Mon 22 May 2006
Hope Station is a non profit organization that serves the Carlisle area in attempts to improve it through means of their programs and community involvement. The experience I had at Hope Station showed me first hand how a non profit works. Krizzha, Peter and I were given the task of completing grant for Hope Station and through working on the grant we learned a lot about the manner in which Hope Station conducts their business as well as the headaches that come along with it. The grant we were given to complete was a $50,000 NAP, Neighborhood Assistance Program, grant and working on this grant has strengthen my appreciation for the literature that we read, making the experience even more enriching. The first connection I saw to the text was displayed when we first received the grant. Before having the class I always wondered how non profits attained funds, and in class I learned that they were given grants. Now I saw first hand the manner in which the grant had to be handled and the long strenuous task it is to complete the grant.
We visited Hope Station frequently with questions towards how and what we need to complete the grant and we witnessed many faults within Hope Station. The first was the interaction between executive and other paid employees. According to the text this was a vital key to keep non profits functioning and strong, however this did not occur very often from what I observed. This also lead to a lot of confusion between the executive, Jim Washington, and the deputy executive, Barbra Muller. This lead to Krizzha and I becoming ping pong balls as we were sent from one office to another when we asked questions. Another connection to the literature I noticed was shown by Hope Station’s volunteer strategy. Krizzha and I sat down with Mr. Washington and questioned him in depth about his volunteer policy and strategy. We learned that Hope Station gains volunteers through three key methods, which are Word of Mouth, board members seeking and attaining volunteers and having an open door policy for anyone who wants to volunteer. Once he stated this it sounded as if he was reading right out of our text book. He has no methods of evaluation for his volunteers and they are free to leave whenever they feel, which according to the text is a common method in most non profits. He then went on to state that he creates a very relaxed atmosphere for his volunteers, one with very little constraints and he places all volunteers in fields that they have some experience in, which is also very common in non profits. We also asked him about his methods of retention, he replied he proves incentives through means of T-shirts or awards for hard work.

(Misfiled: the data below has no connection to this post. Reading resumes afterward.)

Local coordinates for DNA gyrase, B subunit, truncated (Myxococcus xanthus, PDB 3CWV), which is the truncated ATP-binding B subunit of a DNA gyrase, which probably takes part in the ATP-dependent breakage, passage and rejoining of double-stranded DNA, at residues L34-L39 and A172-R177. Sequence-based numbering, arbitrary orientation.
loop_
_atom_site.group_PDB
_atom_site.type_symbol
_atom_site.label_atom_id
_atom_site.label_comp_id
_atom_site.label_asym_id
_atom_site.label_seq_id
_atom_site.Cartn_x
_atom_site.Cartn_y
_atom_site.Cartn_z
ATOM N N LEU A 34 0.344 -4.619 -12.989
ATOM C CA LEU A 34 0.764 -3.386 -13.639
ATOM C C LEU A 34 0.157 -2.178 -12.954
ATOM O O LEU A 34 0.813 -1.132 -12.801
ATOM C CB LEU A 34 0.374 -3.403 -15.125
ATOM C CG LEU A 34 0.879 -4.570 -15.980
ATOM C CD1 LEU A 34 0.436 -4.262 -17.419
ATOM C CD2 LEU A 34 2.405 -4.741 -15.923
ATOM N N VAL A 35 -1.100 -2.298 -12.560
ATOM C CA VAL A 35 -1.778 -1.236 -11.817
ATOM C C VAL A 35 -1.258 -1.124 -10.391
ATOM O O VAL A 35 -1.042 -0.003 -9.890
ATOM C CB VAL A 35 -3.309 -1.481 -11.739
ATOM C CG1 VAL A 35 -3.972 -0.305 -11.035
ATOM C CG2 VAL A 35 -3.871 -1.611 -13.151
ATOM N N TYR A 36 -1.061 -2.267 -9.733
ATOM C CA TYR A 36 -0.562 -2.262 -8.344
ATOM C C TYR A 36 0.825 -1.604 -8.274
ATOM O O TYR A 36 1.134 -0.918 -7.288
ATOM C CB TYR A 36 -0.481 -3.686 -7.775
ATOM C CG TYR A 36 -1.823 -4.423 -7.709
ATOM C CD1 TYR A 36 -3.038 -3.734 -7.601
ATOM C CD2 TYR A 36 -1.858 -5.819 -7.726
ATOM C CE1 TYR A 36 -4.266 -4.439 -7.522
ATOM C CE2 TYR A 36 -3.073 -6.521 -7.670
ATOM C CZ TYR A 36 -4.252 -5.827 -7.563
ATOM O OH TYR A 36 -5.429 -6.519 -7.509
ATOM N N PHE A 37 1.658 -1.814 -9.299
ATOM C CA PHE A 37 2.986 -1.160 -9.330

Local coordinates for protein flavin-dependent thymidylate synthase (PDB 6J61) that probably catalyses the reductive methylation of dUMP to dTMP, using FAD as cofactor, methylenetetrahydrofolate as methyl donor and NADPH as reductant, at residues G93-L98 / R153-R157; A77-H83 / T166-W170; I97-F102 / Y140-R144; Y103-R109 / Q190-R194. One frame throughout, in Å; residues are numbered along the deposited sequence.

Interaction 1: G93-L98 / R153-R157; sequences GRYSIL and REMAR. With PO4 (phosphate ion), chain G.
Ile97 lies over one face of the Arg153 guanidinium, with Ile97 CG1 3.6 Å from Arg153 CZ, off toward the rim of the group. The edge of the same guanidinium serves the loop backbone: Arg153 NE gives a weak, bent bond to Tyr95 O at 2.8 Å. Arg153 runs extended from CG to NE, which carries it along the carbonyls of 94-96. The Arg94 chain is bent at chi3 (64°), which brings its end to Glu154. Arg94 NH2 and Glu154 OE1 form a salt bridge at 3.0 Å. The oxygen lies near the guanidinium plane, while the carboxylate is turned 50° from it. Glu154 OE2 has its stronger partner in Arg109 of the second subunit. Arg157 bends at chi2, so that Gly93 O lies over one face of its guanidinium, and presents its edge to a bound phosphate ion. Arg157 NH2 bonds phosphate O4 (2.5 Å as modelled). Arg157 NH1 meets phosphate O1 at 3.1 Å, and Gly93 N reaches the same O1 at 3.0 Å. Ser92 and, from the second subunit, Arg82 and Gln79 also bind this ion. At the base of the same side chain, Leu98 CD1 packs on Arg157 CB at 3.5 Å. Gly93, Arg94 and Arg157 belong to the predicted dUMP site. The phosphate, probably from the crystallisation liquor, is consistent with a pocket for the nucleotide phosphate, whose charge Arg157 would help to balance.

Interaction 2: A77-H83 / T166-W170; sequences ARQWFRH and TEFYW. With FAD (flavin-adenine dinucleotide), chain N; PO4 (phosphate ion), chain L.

Overall this experience was very fulfilling. I learned a great deal about the non profit sector and was able to witness first hand the benefits and weakness that non profits may possess. I was astonished to see how closely related for profits and non profits are in the way they conduct business. This experiences has strengthen my interest in the non profit sector and I plan to continue my involvement throughout my college years.